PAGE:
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What Could You Do with $20,000?

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For Parent at the Helm readers, a sneak peek at Blake Boles’ upcoming book, Better Than College: How to Build a Successful Life Without a Four-Year Degree! Thank you, Blake, and best of luck!

What Could You Do with $20,000?

By Blake Boles

collegeImagine that you’ve been accepted to the college of your dreams, and they give you a full-ride scholarship. In celebration, you and your family spend your college savings on home improvements, philanthropic donations, and an extravagant vacation.

But then tragedy strikes. The college calls and says that it’s closing. Yet they make you an offer: instead of leaving you in the cold, they’ll give you $20,000 per year so you can give yourself a higher education. The catch is that you can’t spend it on another college. You’ve got to do it yourself.

See also “Warning: US College Degree Bubble Set to Burst

So the question is: what would you do during the nine-month academic year if you were given $20,000 but couldn’t go to college?

I’ve asked hundreds of teens, young adults, and parents across the country to consider this thought experiment. Their replies are consistent:

  • “I would travel the world.”
  • “I would use it to pay for living expenses so I could intern or volunteer and figure out what I really want to do.”
  • “I would start one or two businesses and not worry about whether they fail.”
  • “I would put it away for the future.”

I thought hard about my own answer. If I had $20,000 to spend on my education during the nine-month academic year, I would spend:

  • $4500 for six months of living expenses (room, board, and transportation; $750 per month) in a thriving city where I could live with friends or interesting strangers.
  • $3000 for 100 hours of private life coaching or instruction in writing, entrepreneurship, sports, music, art, or foreign language.
  • $2500 for a three-month budget backpacking trip through multiple countries (both developed and developing).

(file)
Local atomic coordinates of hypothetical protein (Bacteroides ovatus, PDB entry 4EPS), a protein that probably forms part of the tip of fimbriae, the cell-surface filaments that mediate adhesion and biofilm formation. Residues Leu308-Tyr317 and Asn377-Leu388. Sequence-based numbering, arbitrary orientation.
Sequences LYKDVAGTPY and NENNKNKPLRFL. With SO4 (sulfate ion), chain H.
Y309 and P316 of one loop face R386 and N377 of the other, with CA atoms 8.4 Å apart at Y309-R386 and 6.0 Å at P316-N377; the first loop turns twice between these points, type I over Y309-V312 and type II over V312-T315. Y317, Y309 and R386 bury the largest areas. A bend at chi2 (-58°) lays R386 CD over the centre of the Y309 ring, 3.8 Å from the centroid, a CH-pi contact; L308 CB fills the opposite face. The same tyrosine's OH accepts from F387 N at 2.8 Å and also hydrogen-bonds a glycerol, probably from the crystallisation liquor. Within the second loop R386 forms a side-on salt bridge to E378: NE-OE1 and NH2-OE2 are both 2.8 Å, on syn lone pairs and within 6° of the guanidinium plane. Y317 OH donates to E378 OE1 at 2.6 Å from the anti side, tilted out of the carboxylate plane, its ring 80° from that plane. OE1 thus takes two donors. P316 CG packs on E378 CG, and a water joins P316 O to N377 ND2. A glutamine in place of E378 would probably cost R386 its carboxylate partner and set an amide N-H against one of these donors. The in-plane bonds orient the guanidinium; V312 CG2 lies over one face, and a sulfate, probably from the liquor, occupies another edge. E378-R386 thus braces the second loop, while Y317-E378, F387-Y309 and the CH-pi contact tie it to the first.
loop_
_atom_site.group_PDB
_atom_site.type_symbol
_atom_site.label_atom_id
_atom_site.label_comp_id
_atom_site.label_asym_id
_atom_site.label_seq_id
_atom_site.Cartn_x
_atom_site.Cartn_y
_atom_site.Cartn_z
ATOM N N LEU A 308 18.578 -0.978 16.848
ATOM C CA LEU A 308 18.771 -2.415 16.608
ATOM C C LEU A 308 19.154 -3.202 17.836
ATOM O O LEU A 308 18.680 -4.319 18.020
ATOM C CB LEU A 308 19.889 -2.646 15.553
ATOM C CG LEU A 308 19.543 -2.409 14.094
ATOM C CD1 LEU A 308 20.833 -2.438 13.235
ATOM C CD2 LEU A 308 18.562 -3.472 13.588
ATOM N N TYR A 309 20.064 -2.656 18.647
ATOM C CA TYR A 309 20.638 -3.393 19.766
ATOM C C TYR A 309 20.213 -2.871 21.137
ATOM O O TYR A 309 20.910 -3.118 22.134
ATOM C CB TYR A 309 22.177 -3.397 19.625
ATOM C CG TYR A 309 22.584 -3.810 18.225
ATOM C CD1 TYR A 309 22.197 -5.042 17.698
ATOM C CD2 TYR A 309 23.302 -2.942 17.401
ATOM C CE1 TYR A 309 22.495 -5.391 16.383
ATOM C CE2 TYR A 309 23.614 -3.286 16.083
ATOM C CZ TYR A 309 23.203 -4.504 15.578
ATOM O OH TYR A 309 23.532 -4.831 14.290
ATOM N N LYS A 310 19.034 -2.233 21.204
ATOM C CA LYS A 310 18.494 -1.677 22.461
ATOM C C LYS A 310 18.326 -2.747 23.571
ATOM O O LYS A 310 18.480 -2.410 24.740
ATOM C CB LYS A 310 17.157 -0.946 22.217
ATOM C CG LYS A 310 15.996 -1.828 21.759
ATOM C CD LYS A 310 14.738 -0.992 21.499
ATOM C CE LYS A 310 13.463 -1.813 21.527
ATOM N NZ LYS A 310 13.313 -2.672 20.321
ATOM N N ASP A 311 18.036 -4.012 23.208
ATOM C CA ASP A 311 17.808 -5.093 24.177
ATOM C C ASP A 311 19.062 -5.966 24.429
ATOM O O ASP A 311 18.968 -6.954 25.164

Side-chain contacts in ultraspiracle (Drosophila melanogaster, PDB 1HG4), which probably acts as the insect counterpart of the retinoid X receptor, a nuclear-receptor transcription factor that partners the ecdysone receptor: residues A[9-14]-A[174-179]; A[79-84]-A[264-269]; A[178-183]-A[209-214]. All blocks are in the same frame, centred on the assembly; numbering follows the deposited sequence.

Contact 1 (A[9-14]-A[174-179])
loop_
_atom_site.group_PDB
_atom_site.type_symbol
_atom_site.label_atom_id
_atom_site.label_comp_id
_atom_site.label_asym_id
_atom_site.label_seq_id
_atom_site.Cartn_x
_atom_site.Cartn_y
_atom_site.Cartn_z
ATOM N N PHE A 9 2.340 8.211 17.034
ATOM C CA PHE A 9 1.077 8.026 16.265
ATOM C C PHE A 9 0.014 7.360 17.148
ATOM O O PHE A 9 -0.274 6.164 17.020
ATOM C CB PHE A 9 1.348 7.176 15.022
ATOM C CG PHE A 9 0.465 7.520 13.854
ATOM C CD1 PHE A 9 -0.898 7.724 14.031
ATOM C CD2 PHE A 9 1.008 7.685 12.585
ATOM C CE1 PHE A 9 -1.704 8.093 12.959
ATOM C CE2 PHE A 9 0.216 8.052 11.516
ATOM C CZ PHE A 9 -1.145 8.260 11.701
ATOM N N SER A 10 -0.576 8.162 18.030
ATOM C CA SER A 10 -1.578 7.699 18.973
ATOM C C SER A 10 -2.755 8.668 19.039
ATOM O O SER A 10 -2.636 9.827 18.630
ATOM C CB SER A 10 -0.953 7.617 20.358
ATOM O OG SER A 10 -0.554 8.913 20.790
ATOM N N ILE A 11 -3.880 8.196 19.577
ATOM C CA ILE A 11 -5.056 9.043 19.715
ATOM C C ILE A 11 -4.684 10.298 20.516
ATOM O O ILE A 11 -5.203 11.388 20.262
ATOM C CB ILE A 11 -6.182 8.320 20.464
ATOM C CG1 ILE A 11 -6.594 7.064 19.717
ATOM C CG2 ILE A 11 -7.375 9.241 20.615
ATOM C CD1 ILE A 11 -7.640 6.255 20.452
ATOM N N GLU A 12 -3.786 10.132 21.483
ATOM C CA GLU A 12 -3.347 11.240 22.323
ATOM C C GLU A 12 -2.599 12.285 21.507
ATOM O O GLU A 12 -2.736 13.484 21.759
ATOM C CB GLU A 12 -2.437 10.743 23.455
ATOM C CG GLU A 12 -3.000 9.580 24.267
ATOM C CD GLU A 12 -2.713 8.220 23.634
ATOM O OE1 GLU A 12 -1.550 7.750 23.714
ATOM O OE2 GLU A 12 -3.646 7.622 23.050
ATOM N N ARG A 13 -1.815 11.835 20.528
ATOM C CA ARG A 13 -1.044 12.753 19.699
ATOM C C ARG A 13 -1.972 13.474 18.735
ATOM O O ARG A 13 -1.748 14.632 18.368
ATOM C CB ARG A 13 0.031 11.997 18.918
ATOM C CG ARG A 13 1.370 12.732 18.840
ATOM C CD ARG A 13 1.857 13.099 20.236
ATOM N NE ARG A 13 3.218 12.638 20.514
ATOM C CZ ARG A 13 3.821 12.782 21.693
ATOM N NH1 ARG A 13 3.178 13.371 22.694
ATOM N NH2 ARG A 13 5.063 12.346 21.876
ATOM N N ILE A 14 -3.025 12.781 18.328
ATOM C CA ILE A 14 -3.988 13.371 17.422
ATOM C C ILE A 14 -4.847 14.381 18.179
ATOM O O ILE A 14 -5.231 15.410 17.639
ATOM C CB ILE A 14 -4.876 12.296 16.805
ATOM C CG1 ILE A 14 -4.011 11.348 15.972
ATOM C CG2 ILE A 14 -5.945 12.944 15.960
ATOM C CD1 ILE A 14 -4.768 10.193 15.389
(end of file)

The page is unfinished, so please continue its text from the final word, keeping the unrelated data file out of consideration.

• $1500 for new software, a new laptop, or equipment needed for my learning projects.
  • $1000 on start-up funds for one or two business ventures.
  • $1000 for two or three round-trip plane tickets, five long train trips, or one epic road trip to attend conferences, competitions, and big events and to visit family, friends, and mentors across the country.
  • $600 for a literary feast: a one-year university library membership and 40 new books.
  • $500 for smartphone service (invaluable for self-directed learning on the fly).
  • $200 for high-speed internet, which opens the door to Google, TED Talks, YouTube, university webcasts, blogs, podcasts, and everything else on the Internet.
  • $100 for one year of website hosting for a blog and portfolio.
  • $100 for a pair of athletic shoes for running and pickup sports games.
  • And finally, $5000 to invest into a mutual fund.

If I followed this budget for four years, adding $5000 to my mutual fund each year (at 4% yield), I could actually end up with a $22,000 nest egg—almost the amount of debt with which the average college student graduates. And that’s assuming my business ventures don’t work out.

Then there are the activities I could do that would cost nothing:

  • Interning, volunteering, or working for an organization that I admire.
  • Seeking the mentorship of friends, family, and other trusted people.
  • Interviewing, shadowing, or apprenticing with experts in my fields of interest.
  • Reflecting, journaling, and meditating.

By focusing on these low-cost and high-value activities, I may not need to spend even $20,000 per year on my higher education. With creativity and resourcefulness, I could spend $10,000 or less per year—a sum readily accessible with a combination of hard work, fundraising, and parental support.[1]


[1] For more advice on funding your Zero Tuition College experience, visit http://www.ztcollege.com

Blake Boles is a 29-year-old author, entrepreneur, and international adventurer who helps young adult unschoolers build meaningful, productive, and exciting lives. As the director of Unschool Adventures, founder of Zero Tuition College, staffer at Not Back to School Camp, and author of College Without High School, he’s got his paws in many pots of proverbial unschooling honey. You can follow Blake’s escapades at BlakeBoles.com.

You can keep up with Blake’s progress and receive more early excerpts here.
For more information on the book and fundraising campaign, please visit IndieGoGo.
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